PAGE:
In Friuli, the Nonino family makes grappa in a sophisticated spirit
Earthy, rustic, fiery — grappa’s got a reputation as a real party animal, white lightning, Italian style. But did you know there are elegant, single-varietal grappas that can hold their own at the fanciest of soirées? Or grappa cocktails with a delicately floral touch?
Turns out, when it’s made with a devoted attention to detail, and quality, grappa can be quite the smooth operator.
As Giannola Nonino of the Nonino distillery puts it: “It’s a magical thing to transform the raw material, the skins of the grapes, into a crystalline distillate.'”
I met Giannola along with her husband Benito, and their three handsome daughters, Cristina, Antonella and Elisabetta, during a recent press trip to the Nonino distillery sponsored by Terlato Wines, the company’s U.S. distributor. The Noninos have a long history in grappa production; Benito’s family has been distilling in Italy’s Friuli region since 1897. (Giannola jokes, “I fell in love with my husband and then I fell in love with his job.”)
What makes the family story interesting is that the way they approach this traditional spirit, which is distilled from pomace, the skins and seeds left over after grapes have been crushed to make wine, and in the past has often been quite a rough brew, the kind of thing you use to keep the cold out.
The Nonino family challenged that paradigm 40 years ago when they started distilling grappa from just one grape variety — their first grappa was made from a Friulian white grape known as picolit — and using pomace from grapes grown specifically to make grappa, not the harvest leftovers.
Some growers took a while to accept the new approach. Elisabetta Nonino likes to tell the story of how, in an ingenious twist her mother enlisted the support of the grapegrowers’ wives by promising to pay the women a premium if they would make sure pomace was segregated by variety. The tactic worked beautifully; the Noninos got neat batches of pomace and the wives got a chance to make money of their own.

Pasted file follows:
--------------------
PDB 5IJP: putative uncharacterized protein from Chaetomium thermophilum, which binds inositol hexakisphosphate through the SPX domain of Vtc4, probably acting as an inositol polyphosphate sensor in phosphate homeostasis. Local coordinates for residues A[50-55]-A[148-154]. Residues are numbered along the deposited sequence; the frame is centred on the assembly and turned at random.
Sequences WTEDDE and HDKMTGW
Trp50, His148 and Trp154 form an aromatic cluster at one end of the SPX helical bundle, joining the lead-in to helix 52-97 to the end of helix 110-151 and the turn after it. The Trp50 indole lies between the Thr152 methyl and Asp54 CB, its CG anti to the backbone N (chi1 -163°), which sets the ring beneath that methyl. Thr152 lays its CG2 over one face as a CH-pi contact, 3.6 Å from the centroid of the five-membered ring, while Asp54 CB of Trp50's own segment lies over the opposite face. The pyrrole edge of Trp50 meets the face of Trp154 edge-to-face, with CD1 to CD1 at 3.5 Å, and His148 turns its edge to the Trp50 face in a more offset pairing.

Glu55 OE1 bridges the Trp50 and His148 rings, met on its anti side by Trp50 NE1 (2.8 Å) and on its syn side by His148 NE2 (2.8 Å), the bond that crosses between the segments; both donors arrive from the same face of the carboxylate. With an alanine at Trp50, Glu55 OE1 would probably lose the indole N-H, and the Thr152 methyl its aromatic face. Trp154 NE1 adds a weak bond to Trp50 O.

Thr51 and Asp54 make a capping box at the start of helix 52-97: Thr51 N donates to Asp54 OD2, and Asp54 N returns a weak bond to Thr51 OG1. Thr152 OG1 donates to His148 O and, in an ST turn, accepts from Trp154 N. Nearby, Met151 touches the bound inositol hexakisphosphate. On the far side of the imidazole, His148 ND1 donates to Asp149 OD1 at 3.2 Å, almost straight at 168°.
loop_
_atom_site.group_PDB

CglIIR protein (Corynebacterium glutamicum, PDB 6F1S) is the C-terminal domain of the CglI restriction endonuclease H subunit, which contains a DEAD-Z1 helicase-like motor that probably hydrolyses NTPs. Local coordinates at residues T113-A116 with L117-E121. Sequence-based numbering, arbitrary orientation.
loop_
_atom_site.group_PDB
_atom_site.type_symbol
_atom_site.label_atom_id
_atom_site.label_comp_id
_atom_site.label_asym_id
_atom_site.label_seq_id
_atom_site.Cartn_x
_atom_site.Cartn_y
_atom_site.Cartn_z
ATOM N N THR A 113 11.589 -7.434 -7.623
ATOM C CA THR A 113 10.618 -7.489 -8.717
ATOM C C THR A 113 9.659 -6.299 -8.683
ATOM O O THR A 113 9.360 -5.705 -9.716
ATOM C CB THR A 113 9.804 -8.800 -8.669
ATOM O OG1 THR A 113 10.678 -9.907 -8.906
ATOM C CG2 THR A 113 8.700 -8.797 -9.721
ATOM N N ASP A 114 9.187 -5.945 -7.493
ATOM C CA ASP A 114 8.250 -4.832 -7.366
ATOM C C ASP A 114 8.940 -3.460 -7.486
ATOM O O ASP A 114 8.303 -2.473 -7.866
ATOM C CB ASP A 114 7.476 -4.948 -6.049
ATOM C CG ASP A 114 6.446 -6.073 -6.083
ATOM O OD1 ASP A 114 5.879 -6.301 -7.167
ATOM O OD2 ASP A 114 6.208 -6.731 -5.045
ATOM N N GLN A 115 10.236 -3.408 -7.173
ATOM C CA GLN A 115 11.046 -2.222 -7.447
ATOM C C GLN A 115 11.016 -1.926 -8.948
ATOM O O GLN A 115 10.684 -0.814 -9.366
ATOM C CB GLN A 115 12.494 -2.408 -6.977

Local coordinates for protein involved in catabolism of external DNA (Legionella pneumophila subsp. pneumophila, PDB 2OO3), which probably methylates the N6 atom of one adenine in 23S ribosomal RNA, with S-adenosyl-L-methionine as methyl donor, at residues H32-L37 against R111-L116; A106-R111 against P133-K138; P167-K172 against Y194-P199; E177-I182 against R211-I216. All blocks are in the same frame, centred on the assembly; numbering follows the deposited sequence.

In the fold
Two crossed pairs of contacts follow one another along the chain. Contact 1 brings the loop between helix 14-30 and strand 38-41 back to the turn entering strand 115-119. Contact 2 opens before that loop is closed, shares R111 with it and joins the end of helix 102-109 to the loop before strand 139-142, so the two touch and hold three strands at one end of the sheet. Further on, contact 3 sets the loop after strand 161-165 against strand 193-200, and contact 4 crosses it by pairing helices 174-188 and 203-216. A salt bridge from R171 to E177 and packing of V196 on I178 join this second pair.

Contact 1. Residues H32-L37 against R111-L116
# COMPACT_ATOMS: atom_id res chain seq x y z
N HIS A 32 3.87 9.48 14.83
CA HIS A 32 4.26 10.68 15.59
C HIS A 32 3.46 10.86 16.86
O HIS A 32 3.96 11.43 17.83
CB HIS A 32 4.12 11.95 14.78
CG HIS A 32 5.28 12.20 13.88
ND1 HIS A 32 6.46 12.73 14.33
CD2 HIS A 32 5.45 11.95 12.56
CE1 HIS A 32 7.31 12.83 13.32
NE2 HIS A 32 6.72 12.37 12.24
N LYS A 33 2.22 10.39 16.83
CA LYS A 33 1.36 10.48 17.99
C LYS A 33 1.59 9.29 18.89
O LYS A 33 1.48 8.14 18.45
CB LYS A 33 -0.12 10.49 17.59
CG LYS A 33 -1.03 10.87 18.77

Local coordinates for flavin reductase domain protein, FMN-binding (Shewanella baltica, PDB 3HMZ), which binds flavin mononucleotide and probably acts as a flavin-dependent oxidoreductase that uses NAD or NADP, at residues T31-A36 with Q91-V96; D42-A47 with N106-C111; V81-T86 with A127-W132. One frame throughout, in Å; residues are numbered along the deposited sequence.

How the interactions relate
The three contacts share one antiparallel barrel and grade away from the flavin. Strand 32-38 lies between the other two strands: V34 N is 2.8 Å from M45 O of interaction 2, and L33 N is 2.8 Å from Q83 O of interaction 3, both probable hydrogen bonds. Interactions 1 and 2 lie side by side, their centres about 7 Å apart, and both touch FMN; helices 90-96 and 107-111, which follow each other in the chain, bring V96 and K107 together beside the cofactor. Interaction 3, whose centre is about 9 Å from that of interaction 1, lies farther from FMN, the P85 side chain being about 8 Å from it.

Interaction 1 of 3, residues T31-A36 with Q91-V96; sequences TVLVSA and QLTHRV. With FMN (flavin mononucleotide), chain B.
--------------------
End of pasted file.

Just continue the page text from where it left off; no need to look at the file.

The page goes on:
The family also broke with tradition by using discontinuous copper stills, which are more expensive than continuous stills but allow for taking the best part of the spirit and discarding the rest, resulting in a premium product. The Noninos process the pomace only when it’s fresh, during the two months of harvest, which further refines the product.
The first Nonino single-variety grappa was distilled in late 1973.
“That day on Dec. 1, 1973, noon sharp, when the first drops of the first monovarietal grappa were produced, as I tasted them and I drew them to my nose and I smelled the aromas and tasted the flavors, I knew then that our experiment had succeeded. Grappa was revolutionized,” said Giannola Nonino, who spoke through an interpreter.
Knowing that she had to win over “grappa snobs” who dismissed the spirit as a primitive product, Giannola had the grappa bottled in distinctive flasks with silver-plated tops, each bottle numbered.
Today, Nonino Grappa produces a number of monovarietals including a Moscato grappa and also has reserved grappas aged in barrel, liqueurs and an amaro, a type of bitters. They also produce Gioiello, a spirit distilled from pure honey that is delicious served chilled and also adds an elegant touch to sauces.
Giannola sees the family’s role as preserving an important part of Friulian culture.
“What I’ve handed down to my children and what was handed down to me by my parents is the greatest value we could ever have, and that’s the value of the family.”
Looking to get to grips with grappa yourself? Here’s a recipe from the Noninos.
37.5 ml Grappa Nonino Cru Monovitigno® Fragolino
3 medium-sized fresh basil leaves
15 ml freshly squeezed and strained lemon juice
22.5 ml 1883 Routin Blood orange syrup
15 ml limoncello
60 ml ginger beer
Tear the basil leaves into a shaker. Add the other ingredients except for the ginger beer. Fill the shaker two-thirds full of ice and shake well. Add the ginger beer and strain into a low tumbler. Garnish with small, fresh basil leaves and one half orange slice.
(Recipe by mixologist Patricia Richards of Wynn Las Vegas)
And for an Amaro option:
45 ml Amaro Nonino Quintessentia
45 ml Aperol
45 ml bourbon
45 ml fresh lemon juice
Mix equal parts of Amaro Nonino Quintessentia, Aperol, Bourbon and freshly squeezed and strained lemon juice. Shake over ice and strain. Serve in a cordial glass
(Recipe from mixologist Sam Ross of Attaboy, New York City.)